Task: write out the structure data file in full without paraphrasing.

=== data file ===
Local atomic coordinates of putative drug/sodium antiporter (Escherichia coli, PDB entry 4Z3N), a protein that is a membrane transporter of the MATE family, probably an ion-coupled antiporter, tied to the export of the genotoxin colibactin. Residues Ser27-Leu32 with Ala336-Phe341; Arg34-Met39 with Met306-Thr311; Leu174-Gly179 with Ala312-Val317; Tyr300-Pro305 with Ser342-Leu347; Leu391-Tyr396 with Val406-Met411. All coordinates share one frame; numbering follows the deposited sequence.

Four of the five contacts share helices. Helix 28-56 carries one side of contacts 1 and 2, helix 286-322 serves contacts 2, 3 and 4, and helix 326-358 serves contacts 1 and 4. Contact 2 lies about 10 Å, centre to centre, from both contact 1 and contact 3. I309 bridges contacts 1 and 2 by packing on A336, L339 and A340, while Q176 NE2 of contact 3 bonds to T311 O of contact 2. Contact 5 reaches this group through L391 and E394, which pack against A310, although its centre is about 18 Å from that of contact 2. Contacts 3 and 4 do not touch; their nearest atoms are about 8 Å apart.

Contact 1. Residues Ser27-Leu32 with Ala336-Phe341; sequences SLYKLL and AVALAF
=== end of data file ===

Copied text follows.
Local atomic coordinates of putative drug/sodium antiporter (Escherichia coli, PDB entry 4Z3N), a protein that is a membrane transporter of the MATE family, probably an ion-coupled antiporter, tied to the export of the genotoxin colibactin. Residues Ser27-Leu32 with Ala336-Phe341; Arg34-Met39 with Met306-Thr311; Leu174-Gly179 with Ala312-Val317; Tyr300-Pro305 with Ser342-Leu347; Leu391-Tyr396 with Val406-Met411. All coordinates share one frame; numbering follows the deposited sequence.

Four of the five contacts share helices. Helix 28-56 carries one side of contacts 1 and 2, helix 286-322 serves contacts 2, 3 and 4, and helix 326-358 serves contacts 1 and 4. Contact 2 lies about 10 Å, centre to centre, from both contact 1 and contact 3. I309 bridges contacts 1 and 2 by packing on A336, L339 and A340, while Q176 NE2 of contact 3 bonds to T311 O of contact 2. Contact 5 reaches this group through L391 and E394, which pack against A310, although its centre is about 18 Å from that of contact 2. Contacts 3 and 4 do not touch; their nearest atoms are about 8 Å apart.

Contact 1. Residues Ser27-Leu32 with Ala336-Phe341; sequences SLYKLL and AVALAF